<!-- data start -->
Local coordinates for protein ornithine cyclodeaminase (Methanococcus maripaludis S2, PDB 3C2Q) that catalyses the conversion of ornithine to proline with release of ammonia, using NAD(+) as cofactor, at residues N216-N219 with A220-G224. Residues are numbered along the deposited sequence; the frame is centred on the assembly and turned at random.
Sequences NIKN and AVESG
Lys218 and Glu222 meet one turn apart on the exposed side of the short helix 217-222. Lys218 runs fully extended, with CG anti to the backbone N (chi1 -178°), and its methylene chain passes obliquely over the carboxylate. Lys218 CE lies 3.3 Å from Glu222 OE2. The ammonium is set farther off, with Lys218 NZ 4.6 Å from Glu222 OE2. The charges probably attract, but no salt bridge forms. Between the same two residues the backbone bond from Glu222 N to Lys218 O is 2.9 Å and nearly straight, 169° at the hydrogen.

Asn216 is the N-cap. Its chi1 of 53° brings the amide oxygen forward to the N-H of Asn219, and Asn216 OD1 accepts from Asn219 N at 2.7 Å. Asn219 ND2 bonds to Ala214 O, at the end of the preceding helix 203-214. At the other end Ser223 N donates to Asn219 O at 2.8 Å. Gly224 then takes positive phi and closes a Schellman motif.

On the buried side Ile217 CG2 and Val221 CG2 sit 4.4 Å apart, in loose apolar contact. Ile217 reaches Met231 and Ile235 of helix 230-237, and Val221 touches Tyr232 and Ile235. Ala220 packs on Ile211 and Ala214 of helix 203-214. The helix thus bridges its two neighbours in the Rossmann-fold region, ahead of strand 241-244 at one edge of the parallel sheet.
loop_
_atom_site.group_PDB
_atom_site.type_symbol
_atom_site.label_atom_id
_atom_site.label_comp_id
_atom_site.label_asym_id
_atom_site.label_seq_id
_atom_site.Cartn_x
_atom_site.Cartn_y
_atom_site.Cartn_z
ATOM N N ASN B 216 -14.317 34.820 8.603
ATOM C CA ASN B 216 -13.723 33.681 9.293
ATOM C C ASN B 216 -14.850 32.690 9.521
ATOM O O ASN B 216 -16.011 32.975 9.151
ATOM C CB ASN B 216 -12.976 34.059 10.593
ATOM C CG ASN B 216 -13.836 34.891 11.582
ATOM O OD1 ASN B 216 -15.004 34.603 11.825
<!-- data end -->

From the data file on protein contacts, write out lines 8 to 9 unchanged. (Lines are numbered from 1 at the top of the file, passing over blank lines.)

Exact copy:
_atom_site.type_symbol
_atom_site.label_atom_id